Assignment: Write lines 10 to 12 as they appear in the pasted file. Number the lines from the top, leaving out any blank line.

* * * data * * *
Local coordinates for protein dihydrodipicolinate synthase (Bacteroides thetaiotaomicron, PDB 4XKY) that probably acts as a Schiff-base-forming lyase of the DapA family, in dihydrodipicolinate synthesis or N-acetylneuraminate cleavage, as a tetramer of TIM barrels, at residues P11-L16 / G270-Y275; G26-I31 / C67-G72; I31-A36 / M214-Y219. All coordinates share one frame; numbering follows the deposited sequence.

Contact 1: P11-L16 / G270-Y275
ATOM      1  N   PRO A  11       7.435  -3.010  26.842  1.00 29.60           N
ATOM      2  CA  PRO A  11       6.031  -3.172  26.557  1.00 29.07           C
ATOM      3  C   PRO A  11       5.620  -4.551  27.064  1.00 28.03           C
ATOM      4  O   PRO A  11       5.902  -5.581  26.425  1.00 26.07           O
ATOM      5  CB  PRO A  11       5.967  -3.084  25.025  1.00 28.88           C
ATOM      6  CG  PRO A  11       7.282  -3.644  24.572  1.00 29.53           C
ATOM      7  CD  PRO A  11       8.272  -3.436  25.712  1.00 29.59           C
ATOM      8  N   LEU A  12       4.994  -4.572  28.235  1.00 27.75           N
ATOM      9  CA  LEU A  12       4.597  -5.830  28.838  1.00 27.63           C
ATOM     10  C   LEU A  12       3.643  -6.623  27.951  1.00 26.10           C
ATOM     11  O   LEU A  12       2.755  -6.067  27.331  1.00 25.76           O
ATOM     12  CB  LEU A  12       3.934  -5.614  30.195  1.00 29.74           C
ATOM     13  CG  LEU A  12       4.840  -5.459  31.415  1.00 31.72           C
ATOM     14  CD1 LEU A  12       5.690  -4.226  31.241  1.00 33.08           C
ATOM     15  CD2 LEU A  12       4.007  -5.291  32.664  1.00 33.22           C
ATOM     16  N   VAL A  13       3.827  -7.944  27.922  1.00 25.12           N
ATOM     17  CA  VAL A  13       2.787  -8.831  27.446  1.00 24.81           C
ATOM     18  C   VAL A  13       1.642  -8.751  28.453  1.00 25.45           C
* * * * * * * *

ATOM      8  N   LEU A  12       4.994  -4.572  28.235  1.00 27.75           N
ATOM      9  CA  LEU A  12       4.597  -5.830  28.838  1.00 27.63           C
ATOM     10  C   LEU A  12       3.643  -6.623  27.951  1.00 26.10           C